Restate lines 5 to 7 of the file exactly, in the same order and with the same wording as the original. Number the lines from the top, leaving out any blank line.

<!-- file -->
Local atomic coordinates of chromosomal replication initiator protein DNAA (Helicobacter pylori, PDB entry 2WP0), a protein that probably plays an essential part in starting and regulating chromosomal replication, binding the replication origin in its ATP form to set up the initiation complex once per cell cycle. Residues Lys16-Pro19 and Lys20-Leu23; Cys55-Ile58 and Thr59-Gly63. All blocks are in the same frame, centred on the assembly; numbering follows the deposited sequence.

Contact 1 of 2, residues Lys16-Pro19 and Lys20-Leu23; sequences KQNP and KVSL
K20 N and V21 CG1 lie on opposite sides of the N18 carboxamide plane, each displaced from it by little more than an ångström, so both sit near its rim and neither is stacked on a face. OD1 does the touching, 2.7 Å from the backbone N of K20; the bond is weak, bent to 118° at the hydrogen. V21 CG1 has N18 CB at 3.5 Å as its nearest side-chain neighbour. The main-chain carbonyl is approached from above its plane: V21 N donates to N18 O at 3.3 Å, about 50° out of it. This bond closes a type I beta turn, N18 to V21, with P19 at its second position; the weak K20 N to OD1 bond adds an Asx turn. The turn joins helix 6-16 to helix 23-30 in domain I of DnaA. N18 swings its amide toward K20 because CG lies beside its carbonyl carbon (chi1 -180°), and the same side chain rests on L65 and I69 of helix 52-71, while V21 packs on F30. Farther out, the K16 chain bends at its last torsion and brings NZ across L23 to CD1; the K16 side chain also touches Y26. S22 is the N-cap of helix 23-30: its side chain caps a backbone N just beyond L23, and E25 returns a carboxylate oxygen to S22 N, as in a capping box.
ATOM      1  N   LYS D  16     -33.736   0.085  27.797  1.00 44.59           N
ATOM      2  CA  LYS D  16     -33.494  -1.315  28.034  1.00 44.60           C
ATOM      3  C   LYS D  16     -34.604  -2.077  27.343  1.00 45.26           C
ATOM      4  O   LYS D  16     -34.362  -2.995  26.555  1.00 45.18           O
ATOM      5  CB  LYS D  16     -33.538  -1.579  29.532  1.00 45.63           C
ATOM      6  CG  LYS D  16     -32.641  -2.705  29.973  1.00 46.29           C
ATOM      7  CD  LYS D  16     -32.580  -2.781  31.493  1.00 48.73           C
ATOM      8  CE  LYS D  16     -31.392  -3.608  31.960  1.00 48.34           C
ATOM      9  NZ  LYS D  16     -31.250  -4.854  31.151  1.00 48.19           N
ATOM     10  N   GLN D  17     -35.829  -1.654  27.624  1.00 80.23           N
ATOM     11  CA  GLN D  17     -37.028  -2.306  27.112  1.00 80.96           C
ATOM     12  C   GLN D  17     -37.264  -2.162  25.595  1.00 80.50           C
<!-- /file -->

ATOM      2  CA  LYS D  16     -33.494  -1.315  28.034  1.00 44.60           C
ATOM      3  C   LYS D  16     -34.604  -2.077  27.343  1.00 45.26           C
ATOM      4  O   LYS D  16     -34.362  -2.995  26.555  1.00 45.18           O